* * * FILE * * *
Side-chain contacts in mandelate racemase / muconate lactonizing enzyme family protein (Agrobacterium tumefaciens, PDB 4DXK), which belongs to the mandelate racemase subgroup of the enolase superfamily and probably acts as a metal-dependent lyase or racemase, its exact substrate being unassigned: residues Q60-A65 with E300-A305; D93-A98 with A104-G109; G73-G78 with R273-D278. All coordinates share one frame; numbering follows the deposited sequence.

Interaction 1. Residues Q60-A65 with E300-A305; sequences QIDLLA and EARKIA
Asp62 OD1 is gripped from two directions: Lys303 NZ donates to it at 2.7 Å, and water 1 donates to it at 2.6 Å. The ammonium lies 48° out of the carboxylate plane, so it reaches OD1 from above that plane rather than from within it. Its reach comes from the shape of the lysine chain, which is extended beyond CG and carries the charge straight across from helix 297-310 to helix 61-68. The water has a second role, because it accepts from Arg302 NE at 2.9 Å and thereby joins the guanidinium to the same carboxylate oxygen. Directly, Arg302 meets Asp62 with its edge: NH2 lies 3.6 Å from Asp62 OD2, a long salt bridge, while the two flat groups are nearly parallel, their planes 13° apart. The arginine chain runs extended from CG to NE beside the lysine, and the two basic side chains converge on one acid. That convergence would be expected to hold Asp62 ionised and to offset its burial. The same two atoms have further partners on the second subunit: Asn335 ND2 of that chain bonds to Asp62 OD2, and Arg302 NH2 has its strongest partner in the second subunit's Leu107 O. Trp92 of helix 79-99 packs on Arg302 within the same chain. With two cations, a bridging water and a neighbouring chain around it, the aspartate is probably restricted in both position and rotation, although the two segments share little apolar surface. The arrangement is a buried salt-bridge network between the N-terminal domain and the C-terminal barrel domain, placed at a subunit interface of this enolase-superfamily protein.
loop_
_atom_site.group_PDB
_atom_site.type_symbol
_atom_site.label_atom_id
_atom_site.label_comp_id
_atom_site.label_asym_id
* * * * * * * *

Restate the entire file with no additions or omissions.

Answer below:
Side-chain contacts in mandelate racemase / muconate lactonizing enzyme family protein (Agrobacterium tumefaciens, PDB 4DXK), which belongs to the mandelate racemase subgroup of the enolase superfamily and probably acts as a metal-dependent lyase or racemase, its exact substrate being unassigned: residues Q60-A65 with E300-A305; D93-A98 with A104-G109; G73-G78 with R273-D278. All coordinates share one frame; numbering follows the deposited sequence.

Interaction 1. Residues Q60-A65 with E300-A305; sequences QIDLLA and EARKIA
Asp62 OD1 is gripped from two directions: Lys303 NZ donates to it at 2.7 Å, and water 1 donates to it at 2.6 Å. The ammonium lies 48° out of the carboxylate plane, so it reaches OD1 from above that plane rather than from within it. Its reach comes from the shape of the lysine chain, which is extended beyond CG and carries the charge straight across from helix 297-310 to helix 61-68. The water has a second role, because it accepts from Arg302 NE at 2.9 Å and thereby joins the guanidinium to the same carboxylate oxygen. Directly, Arg302 meets Asp62 with its edge: NH2 lies 3.6 Å from Asp62 OD2, a long salt bridge, while the two flat groups are nearly parallel, their planes 13° apart. The arginine chain runs extended from CG to NE beside the lysine, and the two basic side chains converge on one acid. That convergence would be expected to hold Asp62 ionised and to offset its burial. The same two atoms have further partners on the second subunit: Asn335 ND2 of that chain bonds to Asp62 OD2, and Arg302 NH2 has its strongest partner in the second subunit's Leu107 O. Trp92 of helix 79-99 packs on Arg302 within the same chain. With two cations, a bridging water and a neighbouring chain around it, the aspartate is probably restricted in both position and rotation, although the two segments share little apolar surface. The arrangement is a buried salt-bridge network between the N-terminal domain and the C-terminal barrel domain, placed at a subunit interface of this enolase-superfamily protein.
loop_
_atom_site.group_PDB
_atom_site.type_symbol
_atom_site.label_atom_id
_atom_site.label_comp_id
_atom_site.label_asym_id